Nutritional breakdown of daily foods
By Gudrun Maybaum
We all want to feed our birds (and ourselves) the nutritional right combination of foods to be healthy and happy. I know people that try to provide the exact composition of foods for their bird’s needs. But these needs vary, depending on such things as species, season, genetics, and environment. Even two birds of the same species–having come from different parents (genetics), having been exposed to different environments, having been fed an insufficient diet before they came to you and probably many other unknown factors–might have different nutritional needs. Figuring out the best diet (according to current science) for a species can be rather difficult. Our scientists are constantly finding new nutrition in fresh, natural foods, which are important for our well-being. How many more will they find over the next years?
Using fresh vegetables, fruits, seeds, nuts and pellets and trying to combine the currently known nutrition to create a perfect food for your birds is very wise, as long as you use natural food. Even then, feeding all the time foods that provide the same nutrition is not such a good idea. The good thing is that birds usually pick out what they need at any given time, if variety is provided. So, they can help us there, if we pay attention.
Another important thing is not to underestimate the intelligence of the body and its functions. As long as it gets a minimal amount of its needs met, it can adjust its lack of some nutrition and sometimes even heal itself. For example, when we provide a food with water-soluble vitamins in a natural form, the body absorbs what it needs at that time and the unneeded amount will be eliminated. We (and our birds) do not absorb all the vitamin C of an orange or any other food when we eat it. Our wonderful, smart body takes what it needs and the rest is passed on back to the environment.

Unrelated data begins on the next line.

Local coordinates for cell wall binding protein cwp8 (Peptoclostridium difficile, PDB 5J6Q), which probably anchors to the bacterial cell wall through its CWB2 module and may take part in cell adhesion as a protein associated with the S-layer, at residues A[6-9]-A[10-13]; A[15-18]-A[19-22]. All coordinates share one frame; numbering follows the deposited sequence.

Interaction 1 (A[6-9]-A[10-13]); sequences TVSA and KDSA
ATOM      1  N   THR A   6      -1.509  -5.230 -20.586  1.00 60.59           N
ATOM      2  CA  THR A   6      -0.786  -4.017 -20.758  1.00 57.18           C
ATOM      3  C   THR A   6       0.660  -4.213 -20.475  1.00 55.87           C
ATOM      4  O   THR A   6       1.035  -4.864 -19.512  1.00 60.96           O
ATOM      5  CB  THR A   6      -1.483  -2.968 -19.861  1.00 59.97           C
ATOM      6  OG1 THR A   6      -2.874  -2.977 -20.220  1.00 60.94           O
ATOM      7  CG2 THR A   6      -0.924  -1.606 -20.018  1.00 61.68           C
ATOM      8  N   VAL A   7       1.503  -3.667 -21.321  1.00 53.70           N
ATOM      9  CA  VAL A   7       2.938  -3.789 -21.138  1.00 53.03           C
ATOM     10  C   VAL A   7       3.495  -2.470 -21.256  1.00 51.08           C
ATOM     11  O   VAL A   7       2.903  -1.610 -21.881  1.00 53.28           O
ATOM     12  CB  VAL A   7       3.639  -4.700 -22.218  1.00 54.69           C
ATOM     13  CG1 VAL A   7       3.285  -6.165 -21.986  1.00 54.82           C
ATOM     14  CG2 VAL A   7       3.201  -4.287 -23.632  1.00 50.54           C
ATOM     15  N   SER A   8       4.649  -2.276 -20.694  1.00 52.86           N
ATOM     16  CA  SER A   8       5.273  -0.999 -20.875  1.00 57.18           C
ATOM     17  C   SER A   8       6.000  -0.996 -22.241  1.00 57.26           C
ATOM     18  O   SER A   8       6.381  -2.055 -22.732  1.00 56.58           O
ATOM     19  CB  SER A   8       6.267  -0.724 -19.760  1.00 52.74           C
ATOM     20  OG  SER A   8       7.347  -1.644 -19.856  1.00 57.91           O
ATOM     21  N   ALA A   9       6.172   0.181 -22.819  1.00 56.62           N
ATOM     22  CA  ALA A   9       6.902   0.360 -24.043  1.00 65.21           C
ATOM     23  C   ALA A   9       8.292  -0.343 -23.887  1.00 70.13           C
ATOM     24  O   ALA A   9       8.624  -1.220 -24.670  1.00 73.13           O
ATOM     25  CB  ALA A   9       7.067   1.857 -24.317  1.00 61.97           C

It even gets better, when it comes to fat soluble vitamins, like A, K and D, which are produced by the body itself, under the right conditions. For example if you feed foods with beta carotene, again, the needed amount will be turned into vitamin A. If a bird (or a human) is exposed to sunlight or full spectrum light its body will be able to produce the needed vitamin D. Taking care of the fat soluble vitamins this way we don’t run into the risk of vitamin toxicity.
So, instead of counting vitamins and minerals, we should just provide a variety of foods in moderation. Birds that are used to eating many different foods usually can make the right choice for their momentary needs.
A little personal story about cravings and needs:
I was for a while vegetarian, but did not do very well on this diet. So, I started eating some fish and chicken a few times a week. Though I was eating a balanced organic diet, I was having some health issues. At the same time I started having this craving for dark red meat. Something I normally don’t like taste-wise. I finally ended up at a Chinese doctor. He told me after a rather short survey, that I was anemic and needed to eat more red meat. So, after getting some acupuncture, Chinese herbs and eating more red meat, I feel better then I have felt for many years.
Soaking grains and seeds
In nature many parrot species eat seeds. Often these seeds are germinated.
Seeds are little miracles. Slumbering within them are all the nutrients necessary to develop and grow a plant. When germinated this dormant treasures awaken. Now the seeds provide the necessary vitamins, minerals, enzymes, chlorophyll, amino acids, fatty acids and much more every plant needs to grow.
All this nutrition’s are offered in a perfect combination only Mother Nature provides. Unlike raw food, they are also easy for the body to utilize in this form.
We can copy this process for our birds, if we soak the seeds and grains before feeding them. Most are at the peak of their nutritional value after 8 –12 hours of just soaking them. So, why don’t we throw our clean, best organic, seeds and grains in water, rinse them after the 8-12 hours and voila, we have a fresh nutritious food for our birds.
We can get fancy and soak them in orange juice. Or serve them with some carrot juice, applesauce or any mash a bird loves.
Botanical name: Matricaria chamomilla
Family name: N.O. Compositae
I call it the soft power herb. As a tea it is very calming for the nerves, relaxing for the muscles, antispasmodic and soothing for the digestive system. There are different types of chamomile. The German Chamomile is most often used for medicinal purposes, and is usually given as a tea. It can also be administered as a compress for external healing and as a bath for babies. Because of its safety taken internally and externally, I have used it to spray on itchy skin or as a tea in the drinking water of restless birds. Chamomile contains a natural hormone, which rejuvenates the skin. For nervous birds or when in stress situations it has a wonderful tranquilizing effect. Several people told me that the spraying their bird with Chamomile decreased the feather plucking.
Nutritional breakdown of daily foods